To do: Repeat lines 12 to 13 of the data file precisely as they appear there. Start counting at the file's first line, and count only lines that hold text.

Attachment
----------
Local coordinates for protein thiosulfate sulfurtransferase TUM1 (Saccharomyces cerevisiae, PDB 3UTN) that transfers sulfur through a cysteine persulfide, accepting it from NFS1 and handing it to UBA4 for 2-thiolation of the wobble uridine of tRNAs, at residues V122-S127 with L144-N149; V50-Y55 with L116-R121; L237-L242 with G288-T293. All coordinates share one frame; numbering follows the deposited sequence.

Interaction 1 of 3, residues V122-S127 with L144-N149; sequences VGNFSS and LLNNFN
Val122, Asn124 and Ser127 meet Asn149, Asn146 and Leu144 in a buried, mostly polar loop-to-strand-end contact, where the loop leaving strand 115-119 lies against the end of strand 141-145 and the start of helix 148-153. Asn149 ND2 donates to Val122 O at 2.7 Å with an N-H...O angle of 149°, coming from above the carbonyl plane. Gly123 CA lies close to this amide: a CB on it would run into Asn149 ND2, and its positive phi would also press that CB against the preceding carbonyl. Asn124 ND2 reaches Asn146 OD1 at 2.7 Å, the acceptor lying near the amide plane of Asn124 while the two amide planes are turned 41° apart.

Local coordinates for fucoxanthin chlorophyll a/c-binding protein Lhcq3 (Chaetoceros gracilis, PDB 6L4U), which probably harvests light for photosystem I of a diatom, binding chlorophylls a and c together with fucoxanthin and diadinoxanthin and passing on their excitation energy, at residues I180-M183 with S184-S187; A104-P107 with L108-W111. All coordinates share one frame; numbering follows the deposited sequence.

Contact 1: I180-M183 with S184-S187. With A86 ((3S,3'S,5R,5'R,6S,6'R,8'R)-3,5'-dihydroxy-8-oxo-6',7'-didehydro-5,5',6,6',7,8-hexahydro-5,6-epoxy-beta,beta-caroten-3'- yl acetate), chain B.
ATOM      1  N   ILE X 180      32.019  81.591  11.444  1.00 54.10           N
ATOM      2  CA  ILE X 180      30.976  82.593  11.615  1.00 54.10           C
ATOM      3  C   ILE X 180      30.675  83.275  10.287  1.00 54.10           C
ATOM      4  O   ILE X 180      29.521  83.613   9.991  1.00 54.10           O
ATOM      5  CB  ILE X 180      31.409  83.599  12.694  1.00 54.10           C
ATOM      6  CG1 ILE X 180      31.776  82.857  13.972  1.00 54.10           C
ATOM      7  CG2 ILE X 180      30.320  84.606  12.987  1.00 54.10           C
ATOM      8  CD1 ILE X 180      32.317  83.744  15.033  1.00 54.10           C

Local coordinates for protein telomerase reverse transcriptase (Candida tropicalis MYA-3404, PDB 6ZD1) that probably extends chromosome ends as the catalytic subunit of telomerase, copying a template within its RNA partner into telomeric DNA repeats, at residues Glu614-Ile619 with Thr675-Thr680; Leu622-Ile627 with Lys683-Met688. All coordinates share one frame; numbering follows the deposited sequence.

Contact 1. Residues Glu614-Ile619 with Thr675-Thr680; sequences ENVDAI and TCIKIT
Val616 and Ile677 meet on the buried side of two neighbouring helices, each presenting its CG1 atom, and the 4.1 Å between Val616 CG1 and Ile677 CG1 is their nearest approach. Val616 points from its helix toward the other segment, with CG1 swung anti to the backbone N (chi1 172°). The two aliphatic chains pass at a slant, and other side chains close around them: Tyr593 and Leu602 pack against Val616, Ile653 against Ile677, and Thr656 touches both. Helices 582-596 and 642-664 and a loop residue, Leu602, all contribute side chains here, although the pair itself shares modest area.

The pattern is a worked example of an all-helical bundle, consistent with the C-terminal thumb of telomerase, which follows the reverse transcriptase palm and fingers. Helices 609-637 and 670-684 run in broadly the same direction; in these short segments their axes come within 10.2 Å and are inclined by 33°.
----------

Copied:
ATOM      7  CG2 ILE X 180      30.320  84.606  12.987  1.00 54.10           C
ATOM      8  CD1 ILE X 180      32.317  83.744  15.033  1.00 54.10           C